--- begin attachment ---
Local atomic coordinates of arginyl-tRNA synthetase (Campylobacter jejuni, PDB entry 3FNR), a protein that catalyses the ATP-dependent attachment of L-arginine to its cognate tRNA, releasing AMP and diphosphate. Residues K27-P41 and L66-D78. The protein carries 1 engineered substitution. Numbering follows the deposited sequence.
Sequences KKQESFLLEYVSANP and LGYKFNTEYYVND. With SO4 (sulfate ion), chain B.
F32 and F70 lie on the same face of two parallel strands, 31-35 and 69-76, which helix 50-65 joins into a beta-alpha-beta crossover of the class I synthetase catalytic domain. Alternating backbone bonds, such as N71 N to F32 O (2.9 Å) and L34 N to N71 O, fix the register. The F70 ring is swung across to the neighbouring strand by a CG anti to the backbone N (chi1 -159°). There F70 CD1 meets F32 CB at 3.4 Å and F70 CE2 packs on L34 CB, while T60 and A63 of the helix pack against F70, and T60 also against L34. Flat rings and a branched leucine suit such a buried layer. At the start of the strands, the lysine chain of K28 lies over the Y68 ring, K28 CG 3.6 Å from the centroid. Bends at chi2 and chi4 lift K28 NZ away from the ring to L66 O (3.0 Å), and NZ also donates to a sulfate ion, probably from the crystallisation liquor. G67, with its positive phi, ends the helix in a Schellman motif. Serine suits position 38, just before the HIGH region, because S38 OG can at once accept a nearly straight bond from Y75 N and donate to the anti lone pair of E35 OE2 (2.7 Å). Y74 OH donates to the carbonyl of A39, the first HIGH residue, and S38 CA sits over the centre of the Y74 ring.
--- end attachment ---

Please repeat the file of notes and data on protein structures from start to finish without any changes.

Local atomic coordinates of arginyl-tRNA synthetase (Campylobacter jejuni, PDB entry 3FNR), a protein that catalyses the ATP-dependent attachment of L-arginine to its cognate tRNA, releasing AMP and diphosphate. Residues K27-P41 and L66-D78. The protein carries 1 engineered substitution. Numbering follows the deposited sequence.
Sequences KKQESFLLEYVSANP and LGYKFNTEYYVND. With SO4 (sulfate ion), chain B.
F32 and F70 lie on the same face of two parallel strands, 31-35 and 69-76, which helix 50-65 joins into a beta-alpha-beta crossover of the class I synthetase catalytic domain. Alternating backbone bonds, such as N71 N to F32 O (2.9 Å) and L34 N to N71 O, fix the register. The F70 ring is swung across to the neighbouring strand by a CG anti to the backbone N (chi1 -159°). There F70 CD1 meets F32 CB at 3.4 Å and F70 CE2 packs on L34 CB, while T60 and A63 of the helix pack against F70, and T60 also against L34. Flat rings and a branched leucine suit such a buried layer. At the start of the strands, the lysine chain of K28 lies over the Y68 ring, K28 CG 3.6 Å from the centroid. Bends at chi2 and chi4 lift K28 NZ away from the ring to L66 O (3.0 Å), and NZ also donates to a sulfate ion, probably from the crystallisation liquor. G67, with its positive phi, ends the helix in a Schellman motif. Serine suits position 38, just before the HIGH region, because S38 OG can at once accept a nearly straight bond from Y75 N and donate to the anti lone pair of E35 OE2 (2.7 Å). Y74 OH donates to the carbonyl of A39, the first HIGH residue, and S38 CA sits over the centre of the Y74 ring.